The Victim (2011 film)

From Wikipedia, the free encyclopedia
Jump to: navigation, search
Not to be confused with Victim (2011 film).
The Victims
The Victim FilmPoster.jpeg
Film poster, North America
Directed by Michael Biehn
Produced by Jennifer Blanc
Lucien Flynn
Lorna Paul
Travis Romero
Written by Michael Biehn
Reed Lackey
Starring Michael Biehn
Jennifer Blanc
Ryan Honey
Denny Kirkwood
Danielle Harris
Music by Jeehun Hwang
Cinematography Eric Curtis
Edited by Vance Crofoot
Anchor Bay
Distributed by BlancBiehn Productions
Release dates
  • April 12, 2011 (2011-04-12) (AMC Kansas City Festival)
Country United States
Language English
Budget $800,000

The Victim is a 2011 American horror film directed, written and starring Michael Biehn[1] and produced and co-starring Jennifer Blanc. Thought to be a financial success due to Michael's effort selling out theaters across the nation, neither he or producer Jennifer Blanc know final sales figures due to open litigation with films investors. [2]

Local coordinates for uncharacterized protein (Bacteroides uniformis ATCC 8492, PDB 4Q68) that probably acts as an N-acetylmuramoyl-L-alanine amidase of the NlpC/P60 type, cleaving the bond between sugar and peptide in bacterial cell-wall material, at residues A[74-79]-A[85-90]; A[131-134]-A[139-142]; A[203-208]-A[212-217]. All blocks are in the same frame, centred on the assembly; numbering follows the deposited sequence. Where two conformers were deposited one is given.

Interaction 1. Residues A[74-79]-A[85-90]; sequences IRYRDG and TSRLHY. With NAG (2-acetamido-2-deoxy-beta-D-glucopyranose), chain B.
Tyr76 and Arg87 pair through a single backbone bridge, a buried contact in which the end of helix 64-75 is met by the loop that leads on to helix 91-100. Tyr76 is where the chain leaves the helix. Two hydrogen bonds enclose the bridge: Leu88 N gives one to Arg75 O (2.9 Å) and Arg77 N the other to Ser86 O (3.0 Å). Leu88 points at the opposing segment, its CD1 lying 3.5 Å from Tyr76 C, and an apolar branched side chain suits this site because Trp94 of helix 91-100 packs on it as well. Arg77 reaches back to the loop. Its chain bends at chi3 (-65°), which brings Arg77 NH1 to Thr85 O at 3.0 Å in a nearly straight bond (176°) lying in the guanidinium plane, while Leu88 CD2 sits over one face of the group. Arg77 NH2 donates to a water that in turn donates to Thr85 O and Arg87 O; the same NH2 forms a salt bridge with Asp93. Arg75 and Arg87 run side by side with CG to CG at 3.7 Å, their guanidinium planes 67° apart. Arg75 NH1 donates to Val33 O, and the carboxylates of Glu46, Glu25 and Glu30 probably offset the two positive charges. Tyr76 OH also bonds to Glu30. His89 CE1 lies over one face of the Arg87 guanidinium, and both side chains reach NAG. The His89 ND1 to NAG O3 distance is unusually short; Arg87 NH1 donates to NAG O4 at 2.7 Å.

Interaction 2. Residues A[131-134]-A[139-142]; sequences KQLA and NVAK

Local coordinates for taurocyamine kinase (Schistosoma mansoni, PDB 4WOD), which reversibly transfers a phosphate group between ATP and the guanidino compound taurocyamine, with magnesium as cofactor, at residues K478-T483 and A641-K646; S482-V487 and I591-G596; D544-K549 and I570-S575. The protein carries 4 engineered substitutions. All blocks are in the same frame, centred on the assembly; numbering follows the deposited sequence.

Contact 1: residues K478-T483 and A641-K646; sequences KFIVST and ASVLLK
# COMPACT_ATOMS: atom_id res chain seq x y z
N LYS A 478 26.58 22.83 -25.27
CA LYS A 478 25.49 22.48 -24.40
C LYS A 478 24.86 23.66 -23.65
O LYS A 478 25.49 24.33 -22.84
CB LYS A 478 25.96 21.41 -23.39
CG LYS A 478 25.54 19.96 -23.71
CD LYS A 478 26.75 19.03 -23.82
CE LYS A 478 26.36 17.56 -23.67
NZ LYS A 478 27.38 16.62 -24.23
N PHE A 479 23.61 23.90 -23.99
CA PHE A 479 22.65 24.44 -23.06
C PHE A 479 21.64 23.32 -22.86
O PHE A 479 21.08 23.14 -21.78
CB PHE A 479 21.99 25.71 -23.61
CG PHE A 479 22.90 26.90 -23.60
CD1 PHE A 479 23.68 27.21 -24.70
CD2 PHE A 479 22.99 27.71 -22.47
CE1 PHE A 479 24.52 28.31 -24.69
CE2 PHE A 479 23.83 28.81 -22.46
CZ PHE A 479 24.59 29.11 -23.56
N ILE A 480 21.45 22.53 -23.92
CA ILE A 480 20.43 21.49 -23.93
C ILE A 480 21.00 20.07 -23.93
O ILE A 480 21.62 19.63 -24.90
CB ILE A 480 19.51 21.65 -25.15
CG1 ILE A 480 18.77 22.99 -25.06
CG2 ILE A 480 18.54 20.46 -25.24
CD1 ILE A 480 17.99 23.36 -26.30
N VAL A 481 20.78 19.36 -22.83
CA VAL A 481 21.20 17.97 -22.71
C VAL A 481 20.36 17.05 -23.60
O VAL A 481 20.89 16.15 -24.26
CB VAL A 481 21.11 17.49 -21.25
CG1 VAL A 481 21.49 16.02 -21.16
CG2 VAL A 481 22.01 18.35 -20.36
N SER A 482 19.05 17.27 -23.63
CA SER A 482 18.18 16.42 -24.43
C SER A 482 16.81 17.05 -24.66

The film was produced and shot in less than two weeks[1] in Los Angeles in 2010. Most of the principal photography took place in the Topanga Canyon, close to Malibu, California.



Stars and co-producers Michael Biehn and Jennifer Blanc promoting the film during an August 23, 2012 appearance at Midtown Comics in Manhattan.

Alan Cerny of Ain't It Cool News characterized The Victim as "a fun sleazy grindhouse film", in which Biehn was lauded for both giving a good performance and getting good performances out of his actors. Though Cerny stated that Biehn's first-time director effort exhibited imperfections such as a driving montage scene that he felt was too long, he appreciated that Biehn understood the genre in which he was working, commenting, "Biehn has a clear path to what he's shooting for, and for much of the film's running time, he gets it", and "It's a specific genre with a specific style, and working from that, Biehn gets way more right than he does wrong."[3]

The New York Times said, "Directing his own screenplay, Mr. Biehn (working from a story by Reed Lackey) pays more attention to genitals than spatial coherence, unaware that labeling a film grind house doesn’t excuse soap-opera emoting and laughable dialogue. Wait, what am I saying? Of course it does."[1] The film has a 35% approval rating on Rotten Tomatoes, based on 17 reviews.


External links[edit]